Tim Elwell Piano Tuning


Factors which affect the tone of a piano are as follows: (a) The hammers, (b) The size and construction, and condition of the soundboard, (c) The strings. Of these three factors, the hammers and the strings are the easiest to change should your piano not be sounding as you’d like.

(A) Hammers

In the case of the hammers, the hardness or softness of the hammer felts can have a significant effect. Hammers which are too hard give a harsh, ‘tinny’ sound, hammers which are too soft can give the piano a woolly, lifeless tone. The ‘Goldilocks’ tone – with a reasonable or good dynamic range – can be obtained when the hammer felts are neither too hard nor too soft.

The hammer profile has to be correct – badly worn hammers will never allow the piano to ‘sing’ as it should. The renewal of hammers, or the re-shaping and voicing of existing hammers, can make for a dramatic and very enhancing improvement to the tone of any given piano.

Even new hammers may not bring out the best in an instrument unless they are voiced.

Hammer voicing (or toning as some call it) is a process whereby the technician uses needles secured to a special handle (a voicing tool) pricks the hammers felts deeply in some places and shallowly in others. This is a long a skilled procedure, but can transform a piano from having a harsh, inflexible and ‘one-dimensional’ tone, into an instrument with a tone which is subtle, complex and enchanting.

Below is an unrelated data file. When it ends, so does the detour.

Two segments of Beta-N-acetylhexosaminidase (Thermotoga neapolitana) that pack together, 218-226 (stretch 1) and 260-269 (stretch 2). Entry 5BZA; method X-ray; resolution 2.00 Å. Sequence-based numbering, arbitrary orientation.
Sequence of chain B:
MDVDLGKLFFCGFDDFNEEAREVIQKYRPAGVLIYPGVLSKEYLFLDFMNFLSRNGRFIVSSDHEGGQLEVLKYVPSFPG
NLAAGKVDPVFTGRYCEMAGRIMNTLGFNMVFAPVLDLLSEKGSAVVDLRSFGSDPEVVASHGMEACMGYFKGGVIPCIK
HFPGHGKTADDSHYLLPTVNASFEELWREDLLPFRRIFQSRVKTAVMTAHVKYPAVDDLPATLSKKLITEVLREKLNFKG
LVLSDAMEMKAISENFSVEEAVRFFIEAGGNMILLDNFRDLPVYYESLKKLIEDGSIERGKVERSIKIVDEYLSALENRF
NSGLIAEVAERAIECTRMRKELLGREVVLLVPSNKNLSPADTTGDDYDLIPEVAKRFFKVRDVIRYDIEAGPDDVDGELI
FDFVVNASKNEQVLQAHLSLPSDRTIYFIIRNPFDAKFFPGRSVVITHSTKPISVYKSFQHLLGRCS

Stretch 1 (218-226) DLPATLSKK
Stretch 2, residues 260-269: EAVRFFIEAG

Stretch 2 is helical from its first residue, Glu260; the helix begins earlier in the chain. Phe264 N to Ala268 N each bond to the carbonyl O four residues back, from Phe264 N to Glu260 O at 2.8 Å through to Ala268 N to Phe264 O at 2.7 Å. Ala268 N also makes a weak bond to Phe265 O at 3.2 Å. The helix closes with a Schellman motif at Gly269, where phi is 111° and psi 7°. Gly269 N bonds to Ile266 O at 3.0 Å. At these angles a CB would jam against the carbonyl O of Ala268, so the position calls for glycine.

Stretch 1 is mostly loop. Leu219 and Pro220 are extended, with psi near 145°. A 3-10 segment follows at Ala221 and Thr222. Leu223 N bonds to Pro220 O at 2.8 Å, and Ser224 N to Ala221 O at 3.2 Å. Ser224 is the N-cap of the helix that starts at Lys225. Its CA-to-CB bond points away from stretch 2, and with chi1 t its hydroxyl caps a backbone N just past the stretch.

(B) Stringing)

Even the best piano will not sound good when the strings need to be replaced. All pianos have strings which in the treble section are made from polished steel, and in the bass section the strings have a steel core and are wound with copper. In the treble there are 3 (plain) strings per note, in the upper bass two (or sometimes 3) copper wound strings per note, mid-bass has 2 wound strings per note and lower bass only one wound string per note.

If treble strings suffer from oxidisation or rust (due to having been kept in cold damp conditions for prolonged periods – usually for years at a time) this adversely affects the tone, as well as greatly increasing the risk of string breakages during tuning.

Older bass strings can sound dull and lifeless where the copper coils have become ‘clogged up’ with dirt and detritus.

Where the tone is poor due to poor string quality, the only proper recourse is to re-string the piano. Sometimes only the bass strings need replacing, sometimes only the treble strings, and sometimes only a section of bass and/or treble strings require replacement.

The improvement in tone after re-stringing is usually most marked in the bass section

(C) The Soundboard

The soundboard of any piano is convex. As pianos get older, the amount of convexity can diminish, due to the downward pressure of the strings over the bridges upon the soundboard. Some older pianos (for example pianos made around 80 or 100 years ago, or more) can sound lifeless, even after having been restrung and with new top hammers.

The original ‘sparkle’ of the tone can all but disappear. The solution to this is to take out the old soundboard and replace with a new one. However, this is very expensive and therefore not usually cost-effective unless looking at higher quality instruments such as Bechstein, Stienway, Bluthner, Bosendorfer, Grotrian Stienweg, etc.